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I have input data (Timestamp, Json string) which I store in a HashMap<Long, String>. To process the JSON string I use an iterator.

I use Iterator<Entry<Long, String>> it = data.entrySet().iterator(); to get the entrySet as iterator.

My problem is now that the HashMap is organized as follows:

 123,{String1} 
 124,{String2} 
 125,{String3}

Better expressed: I add A to the HashMap, Z to the HashMap, E to the HashMap, I to the HashMap. I expect the order A, Z, E, I and I want the same order in the iterator.

If I put it in an iterator I get:

124, {String2}
123, {String1}
125, {String3}

The order of the itarator is different from the HashMap order. For me the order of the iterator has to be exactly the same as the order of the HashMap. What I'm doing wrong, that the iterator is changing the order of the data?

share|improve this question
    
(If it's insertion order you want, rather than natural sort order, then there's LinkedHashMap.) – Tom Hawtin - tackline Feb 14 '14 at 8:16
    
Hash map's are not sorted... your hash map is not 'organized' as anything! If you want the data set sorted then use a TreeMap – couling Feb 14 '14 at 8:17
    
Maybe I expressed myself wrong. It's not about sorting, it is about the order. I put A to the HashMap, B to the HashMap, Z to the HashMap and D to the HashMap. With the debugger I see a order A, B, Z, D and I expect the same order in the iterator. – Irgendw Pointer Feb 14 '14 at 8:26
up vote 1 down vote accepted

HashMap documentation says that

This class makes no guarantees as to the order of the map; in particular, it does not guarantee that the order will remain constant over time.

So you should not rely on the order while you are iterating views entrySet or keySet or values.

Some implementations of Map such as TreeMap provide ordering guarantee as @Oleg S and @Smutje have already suggested.

share|improve this answer
    
Copying from other answers? – Oleg Feb 14 '14 at 8:16
    
@OlegS. You cannot assume that it was because I copied or something. All users at stackoverflow edit the answers multiple times to make the answer more complete and finished. You and me happen to have same answer does not mean I have copied. – Narendra Pathai Feb 14 '14 at 8:19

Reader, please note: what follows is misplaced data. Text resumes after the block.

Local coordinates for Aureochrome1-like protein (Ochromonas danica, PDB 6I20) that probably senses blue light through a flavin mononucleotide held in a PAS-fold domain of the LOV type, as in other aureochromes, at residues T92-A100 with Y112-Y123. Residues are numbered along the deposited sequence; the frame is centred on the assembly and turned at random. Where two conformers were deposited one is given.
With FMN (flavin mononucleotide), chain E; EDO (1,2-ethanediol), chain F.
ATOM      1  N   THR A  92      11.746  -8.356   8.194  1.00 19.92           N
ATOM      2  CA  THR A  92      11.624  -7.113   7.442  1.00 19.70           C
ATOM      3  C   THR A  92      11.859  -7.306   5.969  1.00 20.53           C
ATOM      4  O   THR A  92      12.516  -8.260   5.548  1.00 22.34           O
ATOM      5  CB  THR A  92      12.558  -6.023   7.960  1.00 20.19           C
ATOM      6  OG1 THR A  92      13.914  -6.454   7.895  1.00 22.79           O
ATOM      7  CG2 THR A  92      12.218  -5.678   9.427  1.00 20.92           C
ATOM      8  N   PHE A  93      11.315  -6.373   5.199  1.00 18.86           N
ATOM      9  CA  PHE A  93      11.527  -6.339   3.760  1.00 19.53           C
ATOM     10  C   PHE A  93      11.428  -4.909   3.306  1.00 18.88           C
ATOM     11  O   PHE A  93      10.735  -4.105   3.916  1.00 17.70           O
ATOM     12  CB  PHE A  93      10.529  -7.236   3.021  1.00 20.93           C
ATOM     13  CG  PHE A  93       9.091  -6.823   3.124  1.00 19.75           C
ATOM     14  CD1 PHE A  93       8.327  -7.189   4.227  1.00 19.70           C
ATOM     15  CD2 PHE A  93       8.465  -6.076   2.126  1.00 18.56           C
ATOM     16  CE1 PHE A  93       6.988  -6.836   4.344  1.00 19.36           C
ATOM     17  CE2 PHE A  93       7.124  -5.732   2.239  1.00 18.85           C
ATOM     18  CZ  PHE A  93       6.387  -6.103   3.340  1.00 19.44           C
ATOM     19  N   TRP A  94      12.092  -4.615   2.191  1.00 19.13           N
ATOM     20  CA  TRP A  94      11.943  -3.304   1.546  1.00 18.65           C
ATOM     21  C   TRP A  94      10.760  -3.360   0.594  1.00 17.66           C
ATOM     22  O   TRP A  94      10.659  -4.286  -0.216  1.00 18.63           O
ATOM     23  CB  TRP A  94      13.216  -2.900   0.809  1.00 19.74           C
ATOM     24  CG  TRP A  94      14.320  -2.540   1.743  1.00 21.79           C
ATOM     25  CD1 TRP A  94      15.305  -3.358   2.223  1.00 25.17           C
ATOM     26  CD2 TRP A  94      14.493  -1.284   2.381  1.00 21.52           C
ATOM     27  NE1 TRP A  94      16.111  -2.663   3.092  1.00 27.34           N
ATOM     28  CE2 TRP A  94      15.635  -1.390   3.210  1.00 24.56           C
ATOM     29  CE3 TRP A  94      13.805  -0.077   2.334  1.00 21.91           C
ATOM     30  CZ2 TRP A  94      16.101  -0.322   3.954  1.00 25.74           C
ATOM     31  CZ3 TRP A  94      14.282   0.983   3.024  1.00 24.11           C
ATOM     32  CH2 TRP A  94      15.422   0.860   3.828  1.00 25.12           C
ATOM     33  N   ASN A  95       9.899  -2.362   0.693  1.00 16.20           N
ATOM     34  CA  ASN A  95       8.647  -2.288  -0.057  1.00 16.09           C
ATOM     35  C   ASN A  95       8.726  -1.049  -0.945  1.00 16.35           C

I think it was rather concurrently writing. ;-) – Smutje Feb 14 '14 at 8:19
    
@OlegS. Anyway I also added the reference to both answers in my post which just goes to show how unwilling I was on copying. You should't be so critical about same answers. You will find some questions where every one has same answer. All of them copied each other?? No that's not the way a community works. Everyone gets an equal chance to represent their answer. Being relatively new, you will find out soon. – Narendra Pathai Feb 14 '14 at 8:22
1  
You edited your answer well after the other two were posted adding information first about TreeMap and then about SortedMap, so it has nothing to do with coming up with an original idea at roughly the same time. – Oleg Feb 14 '14 at 8:26

HashMap is not organised in any particular order, or more precisely, the order is not guaranteed. If you want an ordered map, use SortedMap with a TreeMap implementation providing a Comparator if you need to override the default ordering of keys.

share|improve this answer

Additional to the above findings,
Even you can use LinkedHashMap as given below,LinkedHashMap will make sure values stored in the order of insertion.

public static void main(String[] args) {
    Map<Integer, String> map = new LinkedHashMap<Integer, String>();
    Map<Integer, String> map2 = new HashMap<Integer, String>();
    map.put(1, "oneone");
    map.put(3, "twoone");
    map.put(2, "threeone");
    map2.put(1, "oneone");
    map2.put(3, "twoone");
    map2.put(2, "threeone");
    for(Entry<Integer, String> entry:map.entrySet()){
        System.out.println(entry.getKey());

    }

    for(Entry<Integer, String> entry:map2.entrySet()){
        System.out.println(entry.getKey());

    }

}

Here result will be,

1
3
2
1
2
3

share|improve this answer
    
please mark answer as correct, if it helped you. :) – Sanoop Feb 14 '14 at 12:21

Excerpt from the java.util.Map API doc: "The Map interface provides three collection views, which allow a map's contents to be viewed as a set of keys, collection of values, or set of key-value mappings. The order of a map is defined as the order in which the iterators on the map's collection views return their elements. Some map implementations, like the TreeMap class, make specific guarantees as to their order; others, like the HashMap class, do not."

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